Xbox Reviews G

Galleon
Grade: D-
Publisher: SCI Games (2004)
Reviewed: 2005/12/18
Rating: Teen (alcohol reference, suggestive themes, violence)

screenshotI had heard that Galleon was a real turkey, but being a fan of pirate games, I couldn't resist. This was meant to be a revolutionary new adventure from the creator of Tomb Raider, but instead it's a minor disaster. Not only does its gameplay reek, but it even looks rough. You play the role of a dashing swashbuckler in search of a mysterious ship, and as you explore various islands you face all sorts of villains and monsters.

The first thing that struck me about Galleon is its unique visual style, with oddly proportioned, lanky bodies and angular facial features. These people look downright freaky! The island scenery looks great from a distance, but up close there's very little to see. But the game's main undoing is its unorthodox controls.

Apparently the developers were trying to be creative, but this control scheme is anything but intuitive. Just completing an early "fight training" sequence is a colossal exercise in frustration. The controls are not only confusing, but unresponsive to boot! Performing simple actions like picking a mushroom requires you to carefully position your character, press the B button, and then press up on the directional pad! What the hell?!

At the other extreme, climbing on stuff is too easy! In fact, it's hard to walk around a simple room without having your pirate climb over every piece of furniture in sight! Simply turning your character's body is so slow that I couldn't believe my eyes! Adding insult to injury, the game's camera seems to have a mind of its own. While climbing rock walls or swimming underwater (which you're required to do far too often), you're guaranteed to be disoriented most of the time.

The save points are poorly spaced. During one infuriating incident, I painstakingly defeated a giant crab monster, then immediately slid through an "exit" chute, only to fly into a torch and die instantly! Speaking of bosses, your combat strategy against them is predictable - jump on their backs and attack their heads. Galleon contains some nice sound effects and music, but otherwise the game is a mess. With lousy controls, freaky graphics, and innumerable glitches, this one should be marooned on a desert island. © Copyright 2005 The Video Game Critic.

1 player 

Gauntlet: Seven Sorrows
Grade: B-
Publisher: Midway (2005)
Reviewed: 2006/7/22
Rating: Teen (violence)


screenshotAs a huge fan of Gauntlet Legends (Dreamcast, 2000), I was glad to see Seven Sorrows deliver the same brand of simple yet fun multiplayer mayhem. Like the original Gauntlet game from the 80's, Seven Sorrows places one to four warriors in a series of medieval locations loaded with monster-generating portals, locked doors, traps, and treasure chests. Critics have criticized its shallow hack-n-slash action, but real Gauntlet fans wouldn't have it any other way.

The game supports up to four players at a time, but two is the optimal number when you take into account camera positioning and teamwork considerations. It's generally recommended to pair a "brute strength" warrior with a magic user. Missile, melee, and magic attacks are simple to perform, and it's fun to augment your abilities between stages. The graphics are decent but nothing to write home about. The burning ruins of the first stage might have been impressive had I not already played God of War (PS2, 2005). The countryside, forest, and pirate village locations are more repetitive than interesting.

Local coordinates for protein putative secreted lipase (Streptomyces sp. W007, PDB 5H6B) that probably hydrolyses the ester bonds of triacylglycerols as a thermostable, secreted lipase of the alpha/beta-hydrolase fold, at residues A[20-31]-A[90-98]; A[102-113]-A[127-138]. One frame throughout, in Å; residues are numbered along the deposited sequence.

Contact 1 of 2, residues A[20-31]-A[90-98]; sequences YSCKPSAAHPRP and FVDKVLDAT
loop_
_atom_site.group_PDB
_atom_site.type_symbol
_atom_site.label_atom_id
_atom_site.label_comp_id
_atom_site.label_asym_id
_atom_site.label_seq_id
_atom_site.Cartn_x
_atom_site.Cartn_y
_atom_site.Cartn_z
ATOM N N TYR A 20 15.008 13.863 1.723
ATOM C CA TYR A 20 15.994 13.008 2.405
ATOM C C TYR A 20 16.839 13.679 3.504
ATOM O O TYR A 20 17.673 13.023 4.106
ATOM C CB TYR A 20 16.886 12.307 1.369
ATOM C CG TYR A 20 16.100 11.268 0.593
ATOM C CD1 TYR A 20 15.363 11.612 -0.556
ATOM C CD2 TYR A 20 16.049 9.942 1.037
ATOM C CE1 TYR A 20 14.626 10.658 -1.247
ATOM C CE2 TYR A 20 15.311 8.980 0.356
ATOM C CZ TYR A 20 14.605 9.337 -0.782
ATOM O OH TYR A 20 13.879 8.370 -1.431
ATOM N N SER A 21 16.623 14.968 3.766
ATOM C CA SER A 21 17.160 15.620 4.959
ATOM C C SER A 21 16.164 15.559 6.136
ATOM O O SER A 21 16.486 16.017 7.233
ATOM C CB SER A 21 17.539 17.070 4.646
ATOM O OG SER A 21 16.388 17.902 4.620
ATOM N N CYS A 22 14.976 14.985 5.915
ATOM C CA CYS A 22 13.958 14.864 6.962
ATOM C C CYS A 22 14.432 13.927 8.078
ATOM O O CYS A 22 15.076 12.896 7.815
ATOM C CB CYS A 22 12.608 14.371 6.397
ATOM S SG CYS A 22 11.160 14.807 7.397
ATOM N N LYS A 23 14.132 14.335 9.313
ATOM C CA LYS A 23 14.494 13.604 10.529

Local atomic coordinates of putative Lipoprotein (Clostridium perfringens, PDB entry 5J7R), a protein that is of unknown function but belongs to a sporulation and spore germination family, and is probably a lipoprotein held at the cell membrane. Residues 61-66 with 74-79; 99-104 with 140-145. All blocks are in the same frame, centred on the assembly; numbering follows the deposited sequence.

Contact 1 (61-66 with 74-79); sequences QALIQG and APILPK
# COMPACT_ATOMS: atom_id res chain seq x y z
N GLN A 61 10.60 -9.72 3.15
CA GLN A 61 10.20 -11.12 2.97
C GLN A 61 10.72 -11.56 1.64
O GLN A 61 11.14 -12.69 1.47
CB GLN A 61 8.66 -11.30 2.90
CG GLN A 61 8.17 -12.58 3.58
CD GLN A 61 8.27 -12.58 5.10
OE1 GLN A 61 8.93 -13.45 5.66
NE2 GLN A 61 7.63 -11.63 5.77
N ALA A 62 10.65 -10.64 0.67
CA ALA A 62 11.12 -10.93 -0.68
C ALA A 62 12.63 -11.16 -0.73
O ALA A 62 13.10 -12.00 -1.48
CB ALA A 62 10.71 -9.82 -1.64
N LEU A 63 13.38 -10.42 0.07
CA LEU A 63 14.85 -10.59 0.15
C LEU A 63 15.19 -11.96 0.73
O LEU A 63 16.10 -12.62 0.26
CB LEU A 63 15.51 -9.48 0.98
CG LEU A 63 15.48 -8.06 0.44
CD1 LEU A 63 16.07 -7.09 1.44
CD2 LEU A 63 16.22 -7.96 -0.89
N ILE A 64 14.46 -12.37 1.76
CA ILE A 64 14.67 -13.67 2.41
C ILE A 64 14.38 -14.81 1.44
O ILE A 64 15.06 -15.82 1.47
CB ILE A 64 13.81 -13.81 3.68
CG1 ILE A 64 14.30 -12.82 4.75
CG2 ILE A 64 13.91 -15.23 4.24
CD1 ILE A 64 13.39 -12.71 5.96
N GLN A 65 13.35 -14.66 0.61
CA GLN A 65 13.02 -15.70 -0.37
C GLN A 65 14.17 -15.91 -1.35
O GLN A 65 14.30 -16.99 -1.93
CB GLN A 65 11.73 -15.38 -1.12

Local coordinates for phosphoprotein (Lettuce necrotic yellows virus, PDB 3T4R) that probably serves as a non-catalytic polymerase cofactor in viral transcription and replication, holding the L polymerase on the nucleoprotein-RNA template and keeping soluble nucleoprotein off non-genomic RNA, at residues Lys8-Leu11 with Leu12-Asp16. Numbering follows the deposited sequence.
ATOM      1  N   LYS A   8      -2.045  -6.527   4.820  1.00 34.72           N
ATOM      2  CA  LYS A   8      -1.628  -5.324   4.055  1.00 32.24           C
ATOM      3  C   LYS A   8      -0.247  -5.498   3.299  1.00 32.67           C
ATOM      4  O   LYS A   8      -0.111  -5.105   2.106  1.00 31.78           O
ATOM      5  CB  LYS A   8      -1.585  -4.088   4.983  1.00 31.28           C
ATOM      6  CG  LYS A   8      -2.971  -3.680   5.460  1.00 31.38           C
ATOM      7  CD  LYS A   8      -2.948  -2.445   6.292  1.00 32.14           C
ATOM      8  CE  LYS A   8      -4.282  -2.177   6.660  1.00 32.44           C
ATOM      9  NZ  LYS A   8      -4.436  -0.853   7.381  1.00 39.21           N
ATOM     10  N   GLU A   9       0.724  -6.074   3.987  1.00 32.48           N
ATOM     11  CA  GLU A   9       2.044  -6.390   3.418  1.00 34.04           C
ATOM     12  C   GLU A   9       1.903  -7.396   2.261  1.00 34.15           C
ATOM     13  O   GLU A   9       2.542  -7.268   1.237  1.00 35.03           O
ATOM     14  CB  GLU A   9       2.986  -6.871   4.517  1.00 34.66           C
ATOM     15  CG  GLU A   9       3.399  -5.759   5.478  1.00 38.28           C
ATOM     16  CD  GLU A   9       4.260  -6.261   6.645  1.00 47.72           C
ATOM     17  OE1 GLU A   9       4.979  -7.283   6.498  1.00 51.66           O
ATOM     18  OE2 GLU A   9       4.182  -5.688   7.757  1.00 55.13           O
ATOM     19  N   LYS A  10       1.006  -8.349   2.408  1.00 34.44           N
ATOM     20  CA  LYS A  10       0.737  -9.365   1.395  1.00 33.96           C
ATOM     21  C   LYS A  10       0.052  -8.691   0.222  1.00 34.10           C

Still, I was quite impressed by the hideous bosses, which include a huge, twisted scarecrow. I found Seven Sorrows to be an enjoyable romp, but there are definitely some issues. Although most enemies emerge from portals you can destroy, some enter from inaccessible areas, which is annoying. A few visible passages seem to be blocked by an invisible wall. When playing with my friend George, we would constantly confuse each other's characters due to their similar color schemes! Draw-in often rears its ugly head as chests magically appear as you approach them.

On the bright side, checkpoints are frequent, and monsters you destroy remain dead after you continue. Four difficulty settings are available, and the well-orchestrated soundtrack provides an epic flair. Certain critics have made the mistake of judging this game in RPG terms, but in fact it's an arcade title with a few RPG elements sprinkled in. In some ways, the game feels like a 3D Golden Axe (Genesis, 1989), which classic gamers would consider to be a major compliment. If you and a friend have a few hours to kill, Gauntlet Seven Sorrows is time well spent. © Copyright 2006 The Video Game Critic.

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1 to 4 players 

Goblin Commander: Unleash the Horde
Grade: C
Publisher: Jaleco (2003)
Reviewed: 2005/7/3
Rating: Teen (blood, violence)


screenshotI understand the rationale behind Goblin Commander. For many years real-time strategy (RTS) games have prospered on the PC, but none made a huge splash on the consoles. Two oft-cited reasons are the control scheme (lack of mouse), and the fact that a television (until recently) wasn't capable of generating a sharp, high-resolution display that would expose all the subtle nuances of the visuals. Goblin Commander attempts to address these issues with a simplified control scheme and battles that tend to be limited in scope.

The two competing armies are your mining "rock" goblins and chainsaw-toting fire goblins. Once you complete the time-consuming introductory levels, Goblin Commander really kicks into gear. It's engaging enough, although it didn't suck me in like Warcraft, Starcraft, or Command and Conquer. That may have something to do with the mission-based nature of these stages - I prefer to simply wipe out the enemy.